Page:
April Overview

Click here for the April Lab Notebook

The objective in April, while classes were still in session, was to make something called the Z4EV-dCas9-MXI1 construct. The model organism used was yeast, and this was a continuation of last year’s project.

The general idea was to fuse a repressor domain onto the dCas9 gene, to make an even stronger repressor. MXI1 is the repressor domain, and Z4EV is the promoter that was used. It’s originally a zinc-finger induced promoter for yeast.

This approach was abandoned because the general consensus was that repression is harder to achieve in yeast. Instead of trying to continue last year’s project, we decided to start afresh, with a new model organism, Escherichia coli.

May, June Overview

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Once we revamped our project and decided to use E. coli as our model organism, we had to make some preparations. We had to prepare chemically competent cell stocks for the numerous transformations in our future. The E. coli strains we used were DH5alpha and DH5-alpha-Z1. The primary difference between the two is that the Z1 strain has necessary Lac and Tet repressors in the genome, but the previous strain is more competent to transform. As a result, both strains have their pros and cons, and we primarily used DH5alpha this month.

We also had obtained the natural parts we needed in plasmid form: pdCas9 and pCsy4, as well as BioBricks we needed from the iGEM kit. We also ordered oligonucleotides, or oligos. These short pieces of single-stranded DNA were designed and ordered so that we could use them as primers to amplify inserts and turn them into standard BioBricks for submission to the registry.

Next, we had to create scaffolds: a BioBrick that we could use to facilitate easy cloning of multiple crRNAs and gRNAs. We needed two types of scaffolds for our two approaches:

  1. Repeat-sequence-repeat scaffold
    This scaffold was successfully created for our CRISPR/Cas9 system approach. It consists of several repeat sequences between segments of spacer DNA. Later on, we will replace the spacer DNA with the correct crRNA-coding sequences so that we can put several crRNA templates in a row and generate crRNAs for repression.
  2. Csy4 scaffold
    This was for our Csy4 approach, in order to put multiple gRNAs in a row. We decided to order it as a G-block, or a double-stranded piece of DNA synthesized by Integrated DNA Technologies™, because we knew that it would be really hard to make ourselves.

We also collected preliminary flow cytometry data to optimize viewing of our fluorescent proteins in E. coli.

July Overview

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We now have the correct scaffolds for both the crRNA and gRNA approaches, so now we have to insert the crRNA templates into the scaffolds to complete them. We also tried to insert the crRNA templates into pdCas9, and this was successful.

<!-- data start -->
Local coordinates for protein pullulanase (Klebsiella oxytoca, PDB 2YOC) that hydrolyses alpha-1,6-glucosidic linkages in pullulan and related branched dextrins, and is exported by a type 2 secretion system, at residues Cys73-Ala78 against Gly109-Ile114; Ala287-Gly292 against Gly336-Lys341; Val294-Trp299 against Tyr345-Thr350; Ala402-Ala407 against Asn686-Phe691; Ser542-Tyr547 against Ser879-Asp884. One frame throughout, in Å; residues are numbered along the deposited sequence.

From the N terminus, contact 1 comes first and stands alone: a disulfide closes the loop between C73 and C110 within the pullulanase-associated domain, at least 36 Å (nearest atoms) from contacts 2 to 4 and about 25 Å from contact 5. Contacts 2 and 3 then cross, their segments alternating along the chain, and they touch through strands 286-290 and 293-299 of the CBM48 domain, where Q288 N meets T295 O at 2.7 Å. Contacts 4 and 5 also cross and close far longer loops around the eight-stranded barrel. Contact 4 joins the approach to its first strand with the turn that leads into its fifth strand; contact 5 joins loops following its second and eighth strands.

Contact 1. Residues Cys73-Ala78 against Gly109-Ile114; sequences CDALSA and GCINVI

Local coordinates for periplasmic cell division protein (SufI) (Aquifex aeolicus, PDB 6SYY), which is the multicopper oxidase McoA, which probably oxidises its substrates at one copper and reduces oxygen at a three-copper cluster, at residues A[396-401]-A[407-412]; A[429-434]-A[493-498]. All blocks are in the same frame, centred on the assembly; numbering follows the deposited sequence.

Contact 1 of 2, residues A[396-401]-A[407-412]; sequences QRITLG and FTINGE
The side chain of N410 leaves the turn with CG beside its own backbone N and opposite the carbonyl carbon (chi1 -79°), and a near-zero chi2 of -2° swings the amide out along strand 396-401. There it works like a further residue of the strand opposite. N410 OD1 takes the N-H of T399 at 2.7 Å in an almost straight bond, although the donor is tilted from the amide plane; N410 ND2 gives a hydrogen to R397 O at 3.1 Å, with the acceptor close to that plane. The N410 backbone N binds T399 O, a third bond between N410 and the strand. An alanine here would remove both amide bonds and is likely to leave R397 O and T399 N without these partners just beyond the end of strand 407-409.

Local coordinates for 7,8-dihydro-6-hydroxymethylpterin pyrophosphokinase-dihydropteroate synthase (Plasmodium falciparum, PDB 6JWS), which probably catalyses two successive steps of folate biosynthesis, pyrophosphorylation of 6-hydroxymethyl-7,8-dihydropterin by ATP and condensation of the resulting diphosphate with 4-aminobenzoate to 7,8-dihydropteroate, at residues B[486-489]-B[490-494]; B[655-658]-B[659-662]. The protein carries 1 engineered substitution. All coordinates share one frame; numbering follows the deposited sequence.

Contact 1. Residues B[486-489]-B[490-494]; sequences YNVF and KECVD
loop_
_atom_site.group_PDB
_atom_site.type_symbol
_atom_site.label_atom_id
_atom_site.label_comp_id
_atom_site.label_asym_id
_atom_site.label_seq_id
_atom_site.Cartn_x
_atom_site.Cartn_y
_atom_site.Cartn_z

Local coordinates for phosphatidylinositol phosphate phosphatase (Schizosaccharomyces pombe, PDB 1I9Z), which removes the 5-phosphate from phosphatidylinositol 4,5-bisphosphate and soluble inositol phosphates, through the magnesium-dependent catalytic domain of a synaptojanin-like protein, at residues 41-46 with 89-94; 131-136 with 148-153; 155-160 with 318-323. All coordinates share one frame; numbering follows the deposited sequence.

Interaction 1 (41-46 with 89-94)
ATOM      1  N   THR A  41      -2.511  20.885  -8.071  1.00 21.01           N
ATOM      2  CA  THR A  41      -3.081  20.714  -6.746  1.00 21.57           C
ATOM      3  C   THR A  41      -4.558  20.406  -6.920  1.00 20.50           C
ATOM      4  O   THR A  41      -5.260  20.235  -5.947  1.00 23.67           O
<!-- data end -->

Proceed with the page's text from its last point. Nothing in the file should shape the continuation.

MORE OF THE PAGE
We ordered a G-block for the two-reporter construct and eventual Golden-Gate assembly because the large construct involved a difficult, multi-step cloning process.

During this time, we also began considering molecular titration as a new possible approach for ultrasensitivity, so we designed and built an anti-tracrRNA construct and are currently working on transferring the construct to the appropriate plasmid. Flow cytometry showed that the dCas9 system successfully repressed a GFP reporter. Future steps are testing the anti-tracrRNA production and tracrRNA sequestration in this system.

August, September Overview

Click here for the August Lab Notebook
Click here for the September Lab Notebook

Our first tests at molecular titration with anti-tracrRNA showed no derepression, so we swapped plasmid backbones around to increase the copy number of anti-tracr relative to tracr. We tested our new anti-tracrRNA constructs with flow cytometry at single time points and with a time course, seeing negative results. We also began construction of parts for a new molecular titration approach, which uses decoy binding sites to titrate dCas9 away from its site of repression. We successfully built arrays with 1, 6, and 12 tandem binding sites.

October Overview

Click here for the October Lab Notebook

To help determine why our anti-tracrRNA approach is failing, we extracted RNA and performed RT-PCR to check if antitracr is being properly expressed. We measured the response of dCas9-repressed GFP fluorescence to different numbers of decoy binding sites and demonstrated successful derepression!! We submitted our decoy arrays to the iGEM headquarters to add to the registry.


Protocols can be found here